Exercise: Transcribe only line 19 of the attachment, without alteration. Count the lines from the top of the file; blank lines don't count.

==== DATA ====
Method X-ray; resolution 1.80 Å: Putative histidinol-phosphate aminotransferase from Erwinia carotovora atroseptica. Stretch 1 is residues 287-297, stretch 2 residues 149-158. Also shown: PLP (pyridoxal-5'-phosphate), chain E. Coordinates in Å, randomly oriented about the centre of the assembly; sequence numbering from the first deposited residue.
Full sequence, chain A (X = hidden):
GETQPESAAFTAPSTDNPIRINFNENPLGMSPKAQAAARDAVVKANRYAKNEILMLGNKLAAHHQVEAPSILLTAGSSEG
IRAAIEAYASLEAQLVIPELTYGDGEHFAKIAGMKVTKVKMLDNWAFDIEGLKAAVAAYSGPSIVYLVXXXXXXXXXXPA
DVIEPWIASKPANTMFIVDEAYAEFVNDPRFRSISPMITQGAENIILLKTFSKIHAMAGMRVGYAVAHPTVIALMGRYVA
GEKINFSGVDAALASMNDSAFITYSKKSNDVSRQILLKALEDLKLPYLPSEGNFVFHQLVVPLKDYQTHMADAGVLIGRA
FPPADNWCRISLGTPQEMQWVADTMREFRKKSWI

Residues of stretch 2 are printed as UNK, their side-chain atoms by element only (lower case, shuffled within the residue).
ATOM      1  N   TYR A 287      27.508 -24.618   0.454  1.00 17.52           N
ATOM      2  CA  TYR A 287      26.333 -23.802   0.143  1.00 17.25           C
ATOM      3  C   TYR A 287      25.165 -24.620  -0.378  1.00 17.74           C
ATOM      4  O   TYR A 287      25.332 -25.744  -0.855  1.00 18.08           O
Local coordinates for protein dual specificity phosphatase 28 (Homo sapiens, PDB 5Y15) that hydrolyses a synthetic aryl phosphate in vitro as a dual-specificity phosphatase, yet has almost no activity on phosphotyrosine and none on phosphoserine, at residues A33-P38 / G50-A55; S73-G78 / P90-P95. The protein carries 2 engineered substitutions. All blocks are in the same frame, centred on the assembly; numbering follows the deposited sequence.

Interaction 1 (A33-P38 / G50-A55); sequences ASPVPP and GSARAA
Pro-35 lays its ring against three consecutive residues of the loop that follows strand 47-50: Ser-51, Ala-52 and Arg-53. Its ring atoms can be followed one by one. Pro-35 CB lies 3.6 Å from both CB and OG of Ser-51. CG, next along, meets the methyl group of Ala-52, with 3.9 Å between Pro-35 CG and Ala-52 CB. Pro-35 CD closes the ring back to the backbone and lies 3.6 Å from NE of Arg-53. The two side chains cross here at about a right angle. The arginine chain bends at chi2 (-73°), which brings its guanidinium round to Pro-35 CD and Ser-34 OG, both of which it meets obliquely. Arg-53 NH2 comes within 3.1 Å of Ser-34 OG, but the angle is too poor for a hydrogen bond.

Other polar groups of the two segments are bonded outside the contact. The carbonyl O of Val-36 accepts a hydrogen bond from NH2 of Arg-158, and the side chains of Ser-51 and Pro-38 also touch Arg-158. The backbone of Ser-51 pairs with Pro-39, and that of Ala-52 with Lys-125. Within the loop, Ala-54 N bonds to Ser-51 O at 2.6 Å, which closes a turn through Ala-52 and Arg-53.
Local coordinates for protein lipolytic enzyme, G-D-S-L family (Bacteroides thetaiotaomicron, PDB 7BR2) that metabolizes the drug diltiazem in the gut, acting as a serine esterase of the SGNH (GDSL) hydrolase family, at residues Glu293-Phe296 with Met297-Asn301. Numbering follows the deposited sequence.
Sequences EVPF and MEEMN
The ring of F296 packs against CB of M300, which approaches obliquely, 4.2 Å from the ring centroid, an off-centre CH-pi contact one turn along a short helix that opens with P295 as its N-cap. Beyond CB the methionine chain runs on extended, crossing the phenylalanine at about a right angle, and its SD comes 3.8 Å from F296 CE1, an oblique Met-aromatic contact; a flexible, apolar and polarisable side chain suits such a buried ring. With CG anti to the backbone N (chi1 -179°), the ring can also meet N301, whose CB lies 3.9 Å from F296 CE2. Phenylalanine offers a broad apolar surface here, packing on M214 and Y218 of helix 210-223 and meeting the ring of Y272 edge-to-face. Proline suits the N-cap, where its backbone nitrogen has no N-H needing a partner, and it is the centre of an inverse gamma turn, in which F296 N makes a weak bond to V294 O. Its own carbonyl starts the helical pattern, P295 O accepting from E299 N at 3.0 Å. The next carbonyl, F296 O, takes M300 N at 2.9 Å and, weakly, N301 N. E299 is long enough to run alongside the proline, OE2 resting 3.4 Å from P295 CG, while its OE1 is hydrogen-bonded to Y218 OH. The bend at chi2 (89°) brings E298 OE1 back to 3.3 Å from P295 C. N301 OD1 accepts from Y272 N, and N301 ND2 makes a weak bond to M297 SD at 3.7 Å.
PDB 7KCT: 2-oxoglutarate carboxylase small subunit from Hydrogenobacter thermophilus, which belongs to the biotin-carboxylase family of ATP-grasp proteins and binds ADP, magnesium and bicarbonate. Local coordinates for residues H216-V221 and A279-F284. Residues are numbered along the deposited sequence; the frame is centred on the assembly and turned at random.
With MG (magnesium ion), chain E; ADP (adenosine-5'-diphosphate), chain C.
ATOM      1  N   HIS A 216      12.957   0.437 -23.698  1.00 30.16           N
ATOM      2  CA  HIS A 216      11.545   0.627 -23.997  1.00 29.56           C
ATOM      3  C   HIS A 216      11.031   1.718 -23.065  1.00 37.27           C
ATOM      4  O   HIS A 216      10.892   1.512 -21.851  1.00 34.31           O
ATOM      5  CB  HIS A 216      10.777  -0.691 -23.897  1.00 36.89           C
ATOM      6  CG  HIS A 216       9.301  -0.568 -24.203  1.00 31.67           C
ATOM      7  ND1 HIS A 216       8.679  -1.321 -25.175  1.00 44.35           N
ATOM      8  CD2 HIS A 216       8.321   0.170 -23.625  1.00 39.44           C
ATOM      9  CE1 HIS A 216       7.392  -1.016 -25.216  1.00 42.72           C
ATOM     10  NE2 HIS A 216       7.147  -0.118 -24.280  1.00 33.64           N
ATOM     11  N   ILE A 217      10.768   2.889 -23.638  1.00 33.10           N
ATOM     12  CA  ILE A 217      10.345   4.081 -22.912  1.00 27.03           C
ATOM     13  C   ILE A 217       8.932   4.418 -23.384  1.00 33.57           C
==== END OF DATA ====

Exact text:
The ring of F296 packs against CB of M300, which approaches obliquely, 4.2 Å from the ring centroid, an off-centre CH-pi contact one turn along a short helix that opens with P295 as its N-cap. Beyond CB the methionine chain runs on extended, crossing the phenylalanine at about a right angle, and its SD comes 3.8 Å from F296 CE1, an oblique Met-aromatic contact; a flexible, apolar and polarisable side chain suits such a buried ring. With CG anti to the backbone N (chi1 -179°), the ring can also meet N301, whose CB lies 3.9 Å from F296 CE2. Phenylalanine offers a broad apolar surface here, packing on M214 and Y218 of helix 210-223 and meeting the ring of Y272 edge-to-face. Proline suits the N-cap, where its backbone nitrogen has no N-H needing a partner, and it is the centre of an inverse gamma turn, in which F296 N makes a weak bond to V294 O. Its own carbonyl starts the helical pattern, P295 O accepting from E299 N at 3.0 Å. The next carbonyl, F296 O, takes M300 N at 2.9 Å and, weakly, N301 N. E299 is long enough to run alongside the proline, OE2 resting 3.4 Å from P295 CG, while its OE1 is hydrogen-bonded to Y218 OH. The bend at chi2 (89°) brings E298 OE1 back to 3.3 Å from P295 C. N301 OD1 accepts from Y272 N, and N301 ND2 makes a weak bond to M297 SD at 3.7 Å.